For Canadians, Flanders was where a lot of men got killed a long time ago.
For Anna -- or Annie or Annje if you wish -- it's where she was born, where her father was killed by retreating German soldiers, where her Dad came to see her mother and a flame of affection and attachment caught light into a fire of lifelong love.
For Peter, it was a place to have a honeymoon with Anna.
But most of all, it was the essence of origins and understandings.
July 26, 1965
The train from the Brussels airport bumped along steadily under grey skies. We didn’t have trains like this in Canada that served to bring people to the center of town from the suburbs or the airport. Even Toronto’s subway only served the center, and only on one line. Montreal didn’t even have that yet. Somewhere I’d read it was supposed to open next year. So was the second Toronto line.
It wasn’t far to go to the Bruxelles Midi station, which being Belgian, is also called Brussel Zuid. Dad told me once that when he came here with Mom in 1947 the Central station wasn’t finished. It’s apparently a fairly modest station and all underground. Wonder why my mind was drifting to that.
Outside, the dark, rainy skies added to my fuzzy and slightly sombre state of mind. Peter was beside me. We’d got married on Saturday. That thought should cheer me up.
Married! Wow. He’d be beside me ... ’till death us do part. Suppose I should have thought of that before. Not that I would have called it off. It’s what I want. Just that the whole deal is a bit scary when you get down to it. He’s going to be there, hopefully, for a long time. That’s the good – and the bad.
What if we don’t get along after a bit? The big toss of the dice. But I guess he’s in the same boat – plane? Train?
We haven’t said much to each other for the last 30 minutes. We’re both a little disoriented, even though we had a good flight on Sabena from Montreal. When Dad took Michelle to England, he warned her to get as much sleep as she could on the plane. I already knew this from our last trip to Europe. That time I’d been too excited to sleep. Wasn’t good – wasted a couple of days being in a fog. Peter had done the “pond” before too, and we were lucky to find one of the back seats was free and the agent said unlikely to be filled. She warned it didn’t fully recline, but having 3 seats between two, we were able to angle ourselves. Actually Peter was very gallant and let me put my head on a pillow on his lap. He got himself wedged against window and the seat – reclined as much as it could – and his feet under the middle seat. We managed almost 5 hours, though a bit broken up.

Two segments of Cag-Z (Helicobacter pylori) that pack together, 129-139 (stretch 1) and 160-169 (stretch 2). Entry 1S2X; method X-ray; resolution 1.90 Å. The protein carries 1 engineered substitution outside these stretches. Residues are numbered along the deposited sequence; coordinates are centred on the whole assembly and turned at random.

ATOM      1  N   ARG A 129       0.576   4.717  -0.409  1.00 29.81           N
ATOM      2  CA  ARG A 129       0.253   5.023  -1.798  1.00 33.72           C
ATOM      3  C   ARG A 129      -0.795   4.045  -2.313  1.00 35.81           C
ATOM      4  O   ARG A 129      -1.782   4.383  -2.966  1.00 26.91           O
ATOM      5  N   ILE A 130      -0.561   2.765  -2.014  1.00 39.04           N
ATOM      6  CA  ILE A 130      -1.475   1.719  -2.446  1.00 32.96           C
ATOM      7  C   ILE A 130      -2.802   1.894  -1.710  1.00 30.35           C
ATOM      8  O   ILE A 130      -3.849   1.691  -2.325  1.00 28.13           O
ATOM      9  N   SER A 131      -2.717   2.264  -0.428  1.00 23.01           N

We’re going to spend a few days in Ghent with Wil and Joop. I vaguely remember their house from when I was 3. Mom was back a couple of years ago when we all came over to England. Dad and I went home after the England part of the trip because he had to get back to work, and I needed to get ready for school.
The flights had been uneventful – Dad said any flight where you walked off the plane was a good one. Black RAF humour – or maybe wisdom. Boring was good when it came to flights.
The border agent saw I was born in Belgium and the name Tremblay and started talking to me in French.
“Vous etes originalement Wallon?”
“Non. Je suis née a Ninove en Flandres. Ma mère était veuve qui a epousée un Canadien, actuellement anglais mais avec un nom français.”
“Daan uw spreek vlaamse?”
“Sorry, alleen een beetje. Et maintenant, je suis marrièe à ce gentilhomme qui est Canadien d’origin écossais.” I was starting to mix up my languages.
So did the border agent.
“Welcome in Belgium, Mr. and Mrs. Sinclair.”
Hmm. That’s who we were. Better start to get used to it. Was I going to use Sinclair? We hadn’t really talked about it. I’ll ask Peter what he thinks.
No I won’t! He’s almost asleep. His chin is stubbly. No good chance to shave. No wonder Dad wears a beard. Wonder how Peter would look in one. Be simpler for travelling like this. But I’ll let him doze and keep awake to make sure we don’t miss our stop. We’ve got to change in Brussels.
Given the overnight flight, the airport delays getting luggage and then time spent converting some travellers’ cheques – the “fee” meant the real exchange rate was pretty poor – and the change of trains in Brussels, we got to Ghent after noon. Wil had written that she would meet us if we knew the train we would be on, but we said there could be delays and we’d take a taxi. Following the advice of Dad and Michelle, we had backpacks and small suitcases. They made it easier with the trains. Europeans seemed to think it their duty to make you go up and down stairs. Heaven help people in wheelchairs.
I’d practised the Flemish for Wil and Joop’s address, and the taxi driver understood me first time.
Peter also had a smattering of Dutch, but he’d never spoken it in earnest. I had Flemish as my first language, but I was only 3 when we went to Canada, and I hadn’t had too much chance to use it since. I’d found a small Dutch / English dictionary. Would help in a pinch, but didn’t really give you the quick and ready words.
Wil and Joop must have been watching the street. They were outside their front door before the taxi stopped. Peter paid the driver over Joop’s protests, and with greetings and all speaking at once, we came in the house.
“We have talked about how we will speak with you.” Joop said. “I speak some English, but Wil speaks Flemish and French.”
“Je parle français un peu.” Peter said “En mijn muder war in Gorinchem geboren. Ik kan een betje vlaams verstaan.”
“Geud. Geud.” Wil said. “Mischien, met frans en vlaams, wir kan praaten.”
We all laughed, but we did have a fashion of communicating.
Despite this, it took several tries to explain that we should rest for a while, but get up for supper and then go to bed at a “normal” hour for Ghent.